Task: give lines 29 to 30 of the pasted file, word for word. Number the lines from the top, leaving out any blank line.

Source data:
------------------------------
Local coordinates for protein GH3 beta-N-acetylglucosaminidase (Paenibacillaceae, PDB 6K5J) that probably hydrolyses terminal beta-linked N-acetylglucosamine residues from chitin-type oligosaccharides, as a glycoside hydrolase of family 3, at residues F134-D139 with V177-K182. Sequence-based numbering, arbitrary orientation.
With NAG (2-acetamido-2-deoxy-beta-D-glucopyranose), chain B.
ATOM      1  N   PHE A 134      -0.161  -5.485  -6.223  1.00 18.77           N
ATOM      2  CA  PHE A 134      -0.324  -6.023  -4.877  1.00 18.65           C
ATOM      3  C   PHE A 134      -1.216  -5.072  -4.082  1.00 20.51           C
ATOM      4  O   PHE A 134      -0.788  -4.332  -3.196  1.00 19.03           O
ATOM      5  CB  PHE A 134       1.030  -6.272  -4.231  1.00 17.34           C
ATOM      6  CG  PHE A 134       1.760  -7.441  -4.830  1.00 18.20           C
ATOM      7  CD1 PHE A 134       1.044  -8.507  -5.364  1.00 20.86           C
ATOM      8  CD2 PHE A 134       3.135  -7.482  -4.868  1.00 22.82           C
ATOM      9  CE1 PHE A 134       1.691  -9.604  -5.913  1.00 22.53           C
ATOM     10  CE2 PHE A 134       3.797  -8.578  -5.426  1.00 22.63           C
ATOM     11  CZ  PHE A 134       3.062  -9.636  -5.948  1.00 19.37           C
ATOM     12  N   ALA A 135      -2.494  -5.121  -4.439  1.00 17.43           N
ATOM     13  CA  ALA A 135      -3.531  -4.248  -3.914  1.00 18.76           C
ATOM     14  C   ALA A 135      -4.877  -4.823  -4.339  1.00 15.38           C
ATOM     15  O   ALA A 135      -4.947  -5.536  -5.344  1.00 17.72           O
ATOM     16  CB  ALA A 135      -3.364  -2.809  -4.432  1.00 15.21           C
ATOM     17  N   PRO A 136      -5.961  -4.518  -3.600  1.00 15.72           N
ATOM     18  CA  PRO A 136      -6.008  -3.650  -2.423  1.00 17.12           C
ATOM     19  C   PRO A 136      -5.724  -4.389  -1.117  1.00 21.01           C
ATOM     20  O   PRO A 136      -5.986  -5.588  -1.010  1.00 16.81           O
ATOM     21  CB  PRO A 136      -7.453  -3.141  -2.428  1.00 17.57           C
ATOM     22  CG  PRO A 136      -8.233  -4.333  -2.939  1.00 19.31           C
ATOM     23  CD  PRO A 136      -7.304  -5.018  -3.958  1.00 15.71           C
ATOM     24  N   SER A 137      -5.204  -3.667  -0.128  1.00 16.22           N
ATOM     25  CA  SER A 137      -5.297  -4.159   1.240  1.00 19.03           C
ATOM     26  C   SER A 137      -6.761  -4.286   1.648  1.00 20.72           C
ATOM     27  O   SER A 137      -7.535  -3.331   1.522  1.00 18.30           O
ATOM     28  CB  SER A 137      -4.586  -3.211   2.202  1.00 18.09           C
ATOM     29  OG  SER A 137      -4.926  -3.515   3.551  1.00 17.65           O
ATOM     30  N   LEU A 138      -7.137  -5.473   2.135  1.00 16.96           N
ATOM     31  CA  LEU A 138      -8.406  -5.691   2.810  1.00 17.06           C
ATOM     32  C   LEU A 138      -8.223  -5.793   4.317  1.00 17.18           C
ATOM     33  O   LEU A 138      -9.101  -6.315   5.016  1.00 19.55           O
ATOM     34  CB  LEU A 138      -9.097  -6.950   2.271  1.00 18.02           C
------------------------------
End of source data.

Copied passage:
ATOM     27  O   SER A 137      -7.535  -3.331   1.522  1.00 18.30           O
ATOM     28  CB  SER A 137      -4.586  -3.211   2.202  1.00 18.09           C